BACK IN THE BAY: One-on-one with Jeremy Lin

GETTING TO THE POINT — In the fourth quarter, Jeremy Lin (at left) goes one-on-one with Warriors point guard Stephen Curry (30). photos by Scott Nakajima / Nakajima Photography

GETTING TO THE POINT — In the fourth quarter, Jeremy Lin (at left) goes one-on-one with Warriors point guard Stephen Curry (30). photos by Scott Nakajima / Nakajima Photography

OAKLAND, Calif. — Heading into the All-Star break, the Golden State Warriors entered their Feb. 12 game against the Houston Rockets needing a win to snap a four-game losing streak.

Fans packed into Oakland’s Oracle Arena not just to see the Warriors, but also to cheer on Rockets point guard and Bay Area native Jeremy Lin, a Taiwanese American whose stellar play has established him as one of the NBA’s rising stars.

To celebrate Asian Heritage Night and Chinese New Year, Warriors announcer Jim Barnett sat down with Lin following the Rockets 116-107 win over the Warriors to discuss his heritage, faith and “Linsanity.”

What follows is an excerpt of their conversation.

Jim Barnett: Jeremy, these are questions coming from a lot of the people. How do feel about the international recognition of the game as an Asian American athlete?
Jeremy Lin: I think it’s unique, I’m thankful for it. … I feel like it’s unchartered territory in certain respects. I’m very thankful to come back to the Bay and celebrate Chinese New Year and see all of the Asian faces here. Man, I appreciate all of you guys showing up.

JB: How did you feel about the term “Linsanity” when it hit New York?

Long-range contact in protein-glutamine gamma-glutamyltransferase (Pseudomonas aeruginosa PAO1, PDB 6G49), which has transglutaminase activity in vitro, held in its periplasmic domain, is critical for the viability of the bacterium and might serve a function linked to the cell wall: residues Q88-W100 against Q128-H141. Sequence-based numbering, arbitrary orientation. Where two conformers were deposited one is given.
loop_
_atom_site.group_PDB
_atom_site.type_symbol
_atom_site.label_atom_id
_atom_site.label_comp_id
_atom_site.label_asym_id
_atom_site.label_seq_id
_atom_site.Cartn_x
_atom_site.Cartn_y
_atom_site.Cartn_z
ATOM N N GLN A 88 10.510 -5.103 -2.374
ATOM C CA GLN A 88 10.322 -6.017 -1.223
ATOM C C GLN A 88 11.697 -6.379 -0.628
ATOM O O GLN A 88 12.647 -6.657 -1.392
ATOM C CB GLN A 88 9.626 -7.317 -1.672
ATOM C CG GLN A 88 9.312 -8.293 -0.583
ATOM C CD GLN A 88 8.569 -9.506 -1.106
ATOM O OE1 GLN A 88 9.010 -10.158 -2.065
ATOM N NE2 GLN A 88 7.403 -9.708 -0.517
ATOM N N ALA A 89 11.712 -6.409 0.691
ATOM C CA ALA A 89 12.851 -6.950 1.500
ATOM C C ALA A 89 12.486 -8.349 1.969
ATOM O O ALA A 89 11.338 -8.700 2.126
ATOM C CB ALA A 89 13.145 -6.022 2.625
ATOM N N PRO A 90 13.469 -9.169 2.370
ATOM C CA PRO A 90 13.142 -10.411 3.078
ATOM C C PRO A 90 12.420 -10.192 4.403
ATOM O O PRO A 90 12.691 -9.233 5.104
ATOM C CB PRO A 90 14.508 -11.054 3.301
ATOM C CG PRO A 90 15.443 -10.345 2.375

JL: I’m OK with it. I told all of my friends and family if anyone calls me any Lin puns they’re not going to be friends anymore. But I was OK with everybody else talking about it. But in terms of who I am as a person, my friends and family need to keep calling me Jeremy.

JB: How does your family feel about the new found fame?
JL: It’s tough, tough for all of us. I think we’re kind of quiet people. We recognize it and learn to embrace it. There are so many cool things you can do with the platform. What we’re trying to do is use it to influence the upcoming generation, whether it’s sharing my faith or talking about perseverance or racial stereotypes, things like that.

JB: How did you change from your first year with the Warriors to when you went to New York? How did you elevate your game to such a high level in such a short period of time?
JL: That’s a good question. I’d say first and foremost God used me in a miraculous way and I’ll be the first to tell you that I didn’t realize or think that I could do what happened. There’s a lot of things that came together at once going through my rookie year here, just a lot of ups and downs. I just came out my second year and said look, I’m going to play the way that I’ve been playing my whole life and if I go down and it doesn’t work, at least I’m going down playing my style of basketball.

JB: Were you more relaxed your second year? You must have worked on your jump-shot in the off-season tremendously.

AT EASE — Jeremy Lin sits down with Warriors announcer Jim Barnett for a postgame interview attended by many in the Asian American community. photo by  Scott Nakajima/ Nakajima Photography

AT EASE — Jeremy Lin sits down with Warriors announcer Jim Barnett for a postgame interview attended by many in the Asian American community.
photo by
Scott Nakajima/ Nakajima Photography